No Longer Broken But Capable

A client began by telling the story that he is terrible husband, just not treating his wife the way she deserves to be treated. He wants to be a good husband but he stinks at it! He talked about how his ADHD gets in the way. He gets involved in work and will hyper focus over a project, thus being late for dinner or missing planned events, etc. He described how he lets his wife down so often.  During the coaching session, I asked him if a tree gets water everyday? He responded that some days it rains and then there can be days without rain. So if a tree doesn’t get rain everyday how does it survive when there is a drought? Tree roots store up the rain and nutrients when they can get them, in order to carry them through the “no rain” times. How can marriage be like a tree and the rain? Where does he have an opportunity to water the tree in his marriage? How would he like to water the tree?  What does it feel like when he waters the tree? He switched from believing he was a bad husband that was incapable of sustaining his marriage, to eagerly looking for places to give his marriage and his wife wonderful nourishment in many possible places. His “go to” phrase for years now is “I have to go water the tree” spoken with eagerness and joy. He is no longer broken but capable! G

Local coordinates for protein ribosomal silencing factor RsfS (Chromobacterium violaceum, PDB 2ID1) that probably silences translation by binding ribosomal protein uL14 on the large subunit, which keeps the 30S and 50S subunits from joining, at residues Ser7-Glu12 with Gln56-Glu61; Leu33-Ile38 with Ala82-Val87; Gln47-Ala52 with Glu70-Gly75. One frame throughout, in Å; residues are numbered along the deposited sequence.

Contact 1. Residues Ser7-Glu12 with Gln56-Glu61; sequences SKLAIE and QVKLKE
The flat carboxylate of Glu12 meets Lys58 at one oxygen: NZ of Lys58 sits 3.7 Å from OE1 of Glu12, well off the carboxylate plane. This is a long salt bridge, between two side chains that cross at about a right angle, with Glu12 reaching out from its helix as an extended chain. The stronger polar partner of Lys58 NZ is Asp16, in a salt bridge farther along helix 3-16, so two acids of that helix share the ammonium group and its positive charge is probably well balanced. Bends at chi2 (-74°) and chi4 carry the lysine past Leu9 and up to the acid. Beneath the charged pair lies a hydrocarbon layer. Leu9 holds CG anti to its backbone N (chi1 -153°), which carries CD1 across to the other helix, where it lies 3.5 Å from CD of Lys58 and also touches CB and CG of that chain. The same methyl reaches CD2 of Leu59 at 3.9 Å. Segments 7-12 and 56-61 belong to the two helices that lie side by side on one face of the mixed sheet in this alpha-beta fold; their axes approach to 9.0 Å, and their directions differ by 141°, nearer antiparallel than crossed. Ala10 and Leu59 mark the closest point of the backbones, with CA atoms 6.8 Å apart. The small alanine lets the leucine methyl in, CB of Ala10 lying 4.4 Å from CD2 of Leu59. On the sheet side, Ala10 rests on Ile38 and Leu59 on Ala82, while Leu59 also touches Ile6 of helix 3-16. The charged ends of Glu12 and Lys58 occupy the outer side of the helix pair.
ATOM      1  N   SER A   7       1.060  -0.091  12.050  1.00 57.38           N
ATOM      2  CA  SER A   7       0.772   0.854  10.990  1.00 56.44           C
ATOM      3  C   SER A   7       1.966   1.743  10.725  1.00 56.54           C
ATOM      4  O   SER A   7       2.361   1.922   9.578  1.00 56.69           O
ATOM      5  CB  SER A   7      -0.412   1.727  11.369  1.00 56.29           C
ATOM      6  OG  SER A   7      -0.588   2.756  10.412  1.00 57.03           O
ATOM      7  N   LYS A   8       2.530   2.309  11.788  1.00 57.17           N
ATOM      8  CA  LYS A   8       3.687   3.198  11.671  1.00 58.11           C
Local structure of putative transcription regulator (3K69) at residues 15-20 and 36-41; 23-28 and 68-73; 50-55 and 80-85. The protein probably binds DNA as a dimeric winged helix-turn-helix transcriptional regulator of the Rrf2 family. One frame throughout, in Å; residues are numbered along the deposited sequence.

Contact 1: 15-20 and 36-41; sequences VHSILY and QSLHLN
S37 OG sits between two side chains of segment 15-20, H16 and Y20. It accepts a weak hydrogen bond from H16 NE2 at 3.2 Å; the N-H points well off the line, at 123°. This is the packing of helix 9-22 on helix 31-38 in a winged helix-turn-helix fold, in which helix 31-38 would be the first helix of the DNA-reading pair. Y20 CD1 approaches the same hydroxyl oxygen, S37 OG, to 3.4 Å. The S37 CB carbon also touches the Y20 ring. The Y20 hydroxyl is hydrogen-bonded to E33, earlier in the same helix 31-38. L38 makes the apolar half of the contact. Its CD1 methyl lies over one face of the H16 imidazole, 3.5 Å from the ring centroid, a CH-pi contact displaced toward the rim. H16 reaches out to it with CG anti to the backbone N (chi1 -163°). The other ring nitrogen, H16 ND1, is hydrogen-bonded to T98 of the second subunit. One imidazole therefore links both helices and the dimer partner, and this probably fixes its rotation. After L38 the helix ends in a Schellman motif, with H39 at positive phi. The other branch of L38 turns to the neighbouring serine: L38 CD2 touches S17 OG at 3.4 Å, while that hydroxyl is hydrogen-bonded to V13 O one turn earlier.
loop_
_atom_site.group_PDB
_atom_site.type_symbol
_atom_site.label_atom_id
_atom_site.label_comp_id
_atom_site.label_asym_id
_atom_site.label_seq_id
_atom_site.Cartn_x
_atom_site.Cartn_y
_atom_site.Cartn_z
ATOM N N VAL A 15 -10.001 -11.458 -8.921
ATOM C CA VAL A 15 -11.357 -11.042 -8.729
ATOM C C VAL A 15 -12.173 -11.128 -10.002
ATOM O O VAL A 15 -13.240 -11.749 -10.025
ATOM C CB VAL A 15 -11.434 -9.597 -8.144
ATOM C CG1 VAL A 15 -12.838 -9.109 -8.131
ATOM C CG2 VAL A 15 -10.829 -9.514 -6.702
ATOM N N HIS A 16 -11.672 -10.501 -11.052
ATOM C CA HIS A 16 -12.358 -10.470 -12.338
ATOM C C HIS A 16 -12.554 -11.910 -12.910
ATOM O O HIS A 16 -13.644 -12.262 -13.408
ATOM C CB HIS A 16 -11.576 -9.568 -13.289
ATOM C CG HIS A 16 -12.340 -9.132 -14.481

Limiting Options Equals Freedom

I am working with a client who developed a company.  “Why don’t I have a preference about things?” was his coaching topic. He was frustrated he couldn’t make decisions.  Why do simple decisions like when my wife asks, “Where do you want to go out to eat?” or “what to order to eat” create “decision paralysis for me? Even big decisions like “Where do I want to live?” freeze me. Yet he explained that he does make decisions, like no one else, in business when they are up against the wall.  “My favorite part of chess is when I’m forced to make a decision.” The coaching first challenged the thought that he couldn’t make a decision. He shared past experiences where he was great at making decisions! What was different in these situations? “Wide vs Narrow” His ADD brain could see so many possibilities with decisions, creating overwhelm.  Too many possible options and consequences created overwhelm and decision paralysis. When he found ways to limit the options, he was great at making decisions. So now he applies this new awareness by asking his wife to narrow the choices down to three options: Chinese, Steakhouse, or Italian. He shared how hugely helpful this is for both of them. He does the same with a menu. He looks for categories or ways to narrow the vantage point, which enables him to decide.  He is empowered to ask others to narrow the options, when he is faced with decision overwhelm. Coaching turns impossible to possible! Can’t into can!

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